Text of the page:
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Depending on several factors, you may be eligible to participate in clinical trials studying new treatments for myeloma. Clinical trials are the only way that new treatments for myeloma can be tested. Eligibility factors may include what type and stage of myeloma you have, your age, and which treatments you have already received. Good times to consider entering a clinical trial are just after diagnosis, before treatment begins, or before you begin treatment for a relapse.

The goal of phase I clinical trials is to test how a new drug or regimen should be administered and what dosage and frequency is safe and effective, as well as establish side effects. Phase II trials test whether the treatment is effective against myeloma specifically. Phase III trials test the effectiveness of the new treatment against current standard treatments. Phase IV trials may be designed to test long-term results or answer new questions that have arisen about the treatment.

Everyone who participates in a clinical trial receives treatment. Although some people worry that they will receive a placebo, or sugar pill, instead of treatment, the fact is that placebos are not used in clinical trials for cancer. Half of the participants in a study will receive the new, experimental treatment, while the other half will receive the standard treatment currently given for the type of cancer they have. Your treatment will be assigned randomly, and you will not be told which treatment you are receiving.

Clinical trials may test new drugs, new dosages or new combinations of existing drugs; new treatments such as genetic testing to target tumors more precisely; new delivery methods of drugs, such as vaccines; or new formats of treatments such as radiation. Trials may also pair standard treatments with complementary practices such as yoga or acupuncture. Quality-of-life or supportive care trials may be testing new palliative drugs to better control nausea or fatigue during standard cancer treatment. There are also research projects consisting of surveys or interviews with people who have myeloma to better understand their needs, preferences, or decision-making processes.

What all clinical trials have in common is that every participant receives at least the current highest standard of treatment, and that the knowledge gained from the trial may benefit other people with myeloma.

What does it involve?
Before you enroll in a clinical study, read the informed consent form very closely. Ask your doctor or the doctor in charge of the study to explain any portions you have trouble understanding. Pay close attention to descriptions of the potential risks and benefits associated with participation. Work with your medical team to decide whether a clinical trial is right for you.

Do not be afraid to ask questions; it is your right to know what will take place during the trial and what it could mean for you. Consider taking a family member or friend with you to meetings regarding a clinical trial to help take notes and ask questions. Find out what tests and treatments are involved in each step of the clinical trial. Ask about how the treatment being tested differs from the current standard treatments. Find out which costs are covered, and whether you or your insurance company will be expected to pay for the rest. You can ask whether you will still have access to the treatment after the study ends, in case the new treatment proves effective in your case. You may ask to speak to someone who is already participating in the clinical trial about their experiences. You may also want to know how your private medical information will be protected during and after the trial.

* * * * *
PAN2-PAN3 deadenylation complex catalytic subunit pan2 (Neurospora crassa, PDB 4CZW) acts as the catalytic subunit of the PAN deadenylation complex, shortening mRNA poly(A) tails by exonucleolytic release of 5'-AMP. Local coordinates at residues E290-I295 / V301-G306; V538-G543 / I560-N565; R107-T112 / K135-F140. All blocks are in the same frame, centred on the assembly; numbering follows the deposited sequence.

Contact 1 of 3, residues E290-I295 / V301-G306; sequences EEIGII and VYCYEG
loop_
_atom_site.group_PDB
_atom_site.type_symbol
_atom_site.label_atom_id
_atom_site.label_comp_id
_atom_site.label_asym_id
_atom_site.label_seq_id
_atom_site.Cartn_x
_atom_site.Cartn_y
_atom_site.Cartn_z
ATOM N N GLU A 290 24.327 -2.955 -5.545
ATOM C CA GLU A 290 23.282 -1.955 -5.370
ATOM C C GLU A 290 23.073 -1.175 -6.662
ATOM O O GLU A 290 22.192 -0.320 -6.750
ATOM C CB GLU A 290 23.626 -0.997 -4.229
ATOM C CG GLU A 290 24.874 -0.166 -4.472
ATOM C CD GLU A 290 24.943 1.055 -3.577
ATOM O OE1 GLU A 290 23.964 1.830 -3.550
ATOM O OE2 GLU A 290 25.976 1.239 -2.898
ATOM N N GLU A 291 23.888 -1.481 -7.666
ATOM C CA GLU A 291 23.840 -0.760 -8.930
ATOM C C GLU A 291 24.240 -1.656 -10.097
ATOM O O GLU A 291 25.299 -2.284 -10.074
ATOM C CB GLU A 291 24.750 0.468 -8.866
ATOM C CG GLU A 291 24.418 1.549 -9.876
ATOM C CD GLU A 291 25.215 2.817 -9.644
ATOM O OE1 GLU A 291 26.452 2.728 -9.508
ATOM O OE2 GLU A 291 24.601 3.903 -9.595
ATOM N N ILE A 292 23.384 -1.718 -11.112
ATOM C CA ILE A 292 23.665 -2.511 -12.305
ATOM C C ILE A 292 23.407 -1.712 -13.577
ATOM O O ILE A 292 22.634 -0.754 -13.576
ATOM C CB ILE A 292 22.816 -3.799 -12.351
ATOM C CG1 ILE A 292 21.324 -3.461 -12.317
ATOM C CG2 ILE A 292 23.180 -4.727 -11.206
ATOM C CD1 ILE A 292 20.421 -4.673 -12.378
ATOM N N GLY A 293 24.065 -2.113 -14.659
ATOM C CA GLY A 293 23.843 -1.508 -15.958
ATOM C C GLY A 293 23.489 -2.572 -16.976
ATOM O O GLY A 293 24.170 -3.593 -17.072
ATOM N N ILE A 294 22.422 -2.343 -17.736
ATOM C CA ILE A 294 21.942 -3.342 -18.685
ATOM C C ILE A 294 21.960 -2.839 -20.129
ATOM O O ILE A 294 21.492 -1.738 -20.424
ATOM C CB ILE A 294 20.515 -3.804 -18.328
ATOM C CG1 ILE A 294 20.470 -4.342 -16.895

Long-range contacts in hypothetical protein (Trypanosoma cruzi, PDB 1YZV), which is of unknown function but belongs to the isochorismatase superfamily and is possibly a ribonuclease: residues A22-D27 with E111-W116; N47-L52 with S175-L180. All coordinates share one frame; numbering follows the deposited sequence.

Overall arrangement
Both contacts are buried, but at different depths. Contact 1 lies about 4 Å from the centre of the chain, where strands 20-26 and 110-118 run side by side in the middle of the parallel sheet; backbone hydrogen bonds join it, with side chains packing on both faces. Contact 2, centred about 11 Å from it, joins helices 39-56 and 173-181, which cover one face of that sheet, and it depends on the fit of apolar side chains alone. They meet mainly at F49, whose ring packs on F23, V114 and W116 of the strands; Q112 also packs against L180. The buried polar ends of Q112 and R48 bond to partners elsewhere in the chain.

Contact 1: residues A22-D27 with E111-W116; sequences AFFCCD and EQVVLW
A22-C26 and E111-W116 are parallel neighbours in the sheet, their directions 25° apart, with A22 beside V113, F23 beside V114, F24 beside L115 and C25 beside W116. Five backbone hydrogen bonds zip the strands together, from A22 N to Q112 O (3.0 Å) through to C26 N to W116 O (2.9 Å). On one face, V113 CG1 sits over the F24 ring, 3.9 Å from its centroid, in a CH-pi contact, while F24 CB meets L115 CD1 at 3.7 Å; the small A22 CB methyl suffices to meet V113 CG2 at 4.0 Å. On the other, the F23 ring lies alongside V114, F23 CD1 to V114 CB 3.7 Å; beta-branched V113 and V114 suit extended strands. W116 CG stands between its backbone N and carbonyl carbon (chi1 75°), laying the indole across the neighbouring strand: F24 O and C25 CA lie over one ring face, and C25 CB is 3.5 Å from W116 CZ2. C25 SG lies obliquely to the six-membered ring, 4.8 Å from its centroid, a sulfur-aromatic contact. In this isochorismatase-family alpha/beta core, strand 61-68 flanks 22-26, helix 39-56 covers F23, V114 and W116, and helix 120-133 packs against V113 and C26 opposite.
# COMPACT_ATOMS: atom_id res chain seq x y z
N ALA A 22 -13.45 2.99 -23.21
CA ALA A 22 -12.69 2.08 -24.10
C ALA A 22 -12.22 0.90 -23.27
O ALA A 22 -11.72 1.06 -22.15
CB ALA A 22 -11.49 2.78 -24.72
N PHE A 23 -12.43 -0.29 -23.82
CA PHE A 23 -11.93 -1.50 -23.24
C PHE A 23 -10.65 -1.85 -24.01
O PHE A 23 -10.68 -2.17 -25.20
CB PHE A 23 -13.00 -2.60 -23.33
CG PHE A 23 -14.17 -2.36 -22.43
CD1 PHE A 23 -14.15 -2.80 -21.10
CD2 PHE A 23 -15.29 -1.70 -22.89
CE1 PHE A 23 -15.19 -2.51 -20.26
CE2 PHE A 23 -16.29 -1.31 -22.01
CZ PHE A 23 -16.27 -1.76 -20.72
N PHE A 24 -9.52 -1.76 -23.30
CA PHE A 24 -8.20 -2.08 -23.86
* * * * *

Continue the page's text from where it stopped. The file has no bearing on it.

You can withdraw from a clinical trial at any time.

Intended outcomes
The goal of participating in a clinical trial is to receive the highest possible standard of treatment for myeloma, whether that is an existing standard or a new, experimental treatment.

Depending on the clinical trial you are considering applying for, there may or may not already be results available from previous clinical trials. Ask the clinical research coordinator or a nurse or doctor participating in the trial for information about results.

Although the new treatment may be more effective than the standard treatment against some cases of myeloma, it may not be effective in your specific case.

If the new treatment proves effective for you, you may lose access to it after the trial is completed.

The new treatment may cause unforeseen side effects. Although the doctors leading the clinical trial will educate you about known risks, it is impossible to know what might happen with a novel treatment.

Some insurance companies may not cover all costs associated with being in clinical trials. However, any remaining costs will usually be covered by the organization sponsoring the clinical trial. Be sure to ask about costs before enrolling. Find out which medical expenses will be paid by the trial, whether the sponsor will cover any care resulting from injury or damage you may receive as part of the trial, and whether long-term aftercare is included.

Some trials may be located far from your home and necessitate travel.

For more details about this treatment, visit:

Clinical Trial Support Center – Leukemia & Lymphoma Society

Clinical trials and experimental therapies – Multiple Myeloma Research Foundation

Clinical Trials – International Myeloma Foundation

Multiple Myeloma: About Clinical Trials –

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